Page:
On the heels of Bon Appétit Management Company replacing Sodexo USA as Emory’s food service vendor, the new management is bringing with it some sweeping changes, including the addition of PepsiCo’s food and beverage brands to campus.

As terms of the contract that goes into effect June 1, there will be no Coca-Cola products on campus and the Coca-Cola Commons in the Dobbs University Center will be renamed the Pepsi Plaza. These terms were negotiated prior to the announcement of the vendor change.

PepsiCo, with more than 22 brands including Pepsi, Cheetos and Mountain Dew, may be better known as the punchline antithesis to Emory’s stature as the unofficial “Coke University.”

In a prepared statement by Coca-Cola Global Director for Brand Synergy Todd Spritezer, the Company expressed its displeasure in the University’s decision.

“Emory makes up 84 percent of our college market share and is a key player in our brand recognition strategy,” the statement reads. “While we ultimately wish Emory and Bon Appétit the best of luck, we are disappointed that our long, beneficial history with Emory is being cast aside for petty politics.”

Bon Appétit spokesperson Anita Sours wrote in an email to the Wheel that careful consideration was made in the decision to retain PepsiCo for Emory’s campus dining, adding that 15 percent of the beverage options on campus will remain the same.

“Bon Appétit and Pepsi have a storied history with successful partnerships providing quality food service to Emory’s peer institutions such as Faber College and the South Harmon Institute of Technology, among other universities, museums and corporate campuses,” Sours wrote. “Additionally, Pepsi’s commitment to sustainability and changing their portfolio to add healthier options is one of our most important values as a company.”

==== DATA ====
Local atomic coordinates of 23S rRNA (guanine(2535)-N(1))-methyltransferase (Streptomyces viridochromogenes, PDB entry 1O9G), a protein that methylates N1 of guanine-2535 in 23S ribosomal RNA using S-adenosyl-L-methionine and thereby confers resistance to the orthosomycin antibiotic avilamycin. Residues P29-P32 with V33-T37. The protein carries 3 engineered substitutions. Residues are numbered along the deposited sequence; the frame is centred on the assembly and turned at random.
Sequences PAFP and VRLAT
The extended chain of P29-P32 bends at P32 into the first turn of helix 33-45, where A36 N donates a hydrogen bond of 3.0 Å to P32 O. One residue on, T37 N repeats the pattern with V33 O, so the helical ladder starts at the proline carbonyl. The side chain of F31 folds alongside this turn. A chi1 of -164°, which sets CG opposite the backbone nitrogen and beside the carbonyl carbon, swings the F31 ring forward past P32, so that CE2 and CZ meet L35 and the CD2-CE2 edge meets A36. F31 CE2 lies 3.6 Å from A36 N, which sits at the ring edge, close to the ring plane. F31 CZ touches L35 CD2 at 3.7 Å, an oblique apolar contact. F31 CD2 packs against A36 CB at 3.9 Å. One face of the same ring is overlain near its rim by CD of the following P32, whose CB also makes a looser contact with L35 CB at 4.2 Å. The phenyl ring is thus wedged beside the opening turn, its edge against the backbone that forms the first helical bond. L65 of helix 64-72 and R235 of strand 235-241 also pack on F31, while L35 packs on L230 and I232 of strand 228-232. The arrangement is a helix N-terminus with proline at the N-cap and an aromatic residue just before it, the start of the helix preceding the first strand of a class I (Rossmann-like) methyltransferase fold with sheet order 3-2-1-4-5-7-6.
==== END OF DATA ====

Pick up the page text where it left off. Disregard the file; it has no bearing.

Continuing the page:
The University has a long and intertwined history itself when it comes to The Coca-Cola Company. Asa Griggs Candler, founder of The Coca-Cola Company, wrote what is known as the “million-dollar letter” that funded the move to the Atlanta campus in 1915. His brother, Methodist Bishop Warren Candler was an Emory alumnus, former president and its first chancellor.

According to the Emory history website, Coke has “given rise to family fortunes for the Candlers, the Woodruffs, the Goizuetas and others who have been extraordinarily generous to Emory. The philanthropy of these and other donors has enabled Emory’s growth and empowered its ambition to become one of the nation’s leading universities.”

In an email to the Wheel, Candler’s great-great-grandnephew I.M. Candler-Woodruff wrote that this break in precedent was “heartbreaking” but in the long run, his forefathers’ legacy would remain intact.

“Honestly, I am flabbergasted by this decision and I never thought I would see this in mine, or any of my family’s lifetime,” Candler-Woodruff wrote. “But let’s be honest- we’re still Cokelanta and our market share isn’t going anywhere.”

Food Advisory Committee at Emory (FACE) Vice-President and College senior Mike Kidder said that the Pepsi integration wouldn’t affect anything beyond the beverage choices available and vending machines across campus.

“Many PepsiCo products are already on our shelves, including Tostitos, Ruffles and Quaker oatmeal,” Kidder said.  “And besides, who doesn’t want more Doritos on campus?

Kidder added that while FACE was originally morally opposed to the idea of allowing Pepsi on campus,  Bon Appétit’s presentation was solid and he believes “most students won’t recognize the difference.”

Editor’s Note updated 2:52 P.M.: Members of Emory’s administration were unable to comment because they decided to go on an all expense paid cruise through the Bahamas. If you haven’t realized this by now, 1) We are very sorry for you and 2) This is an April Fool’s article.

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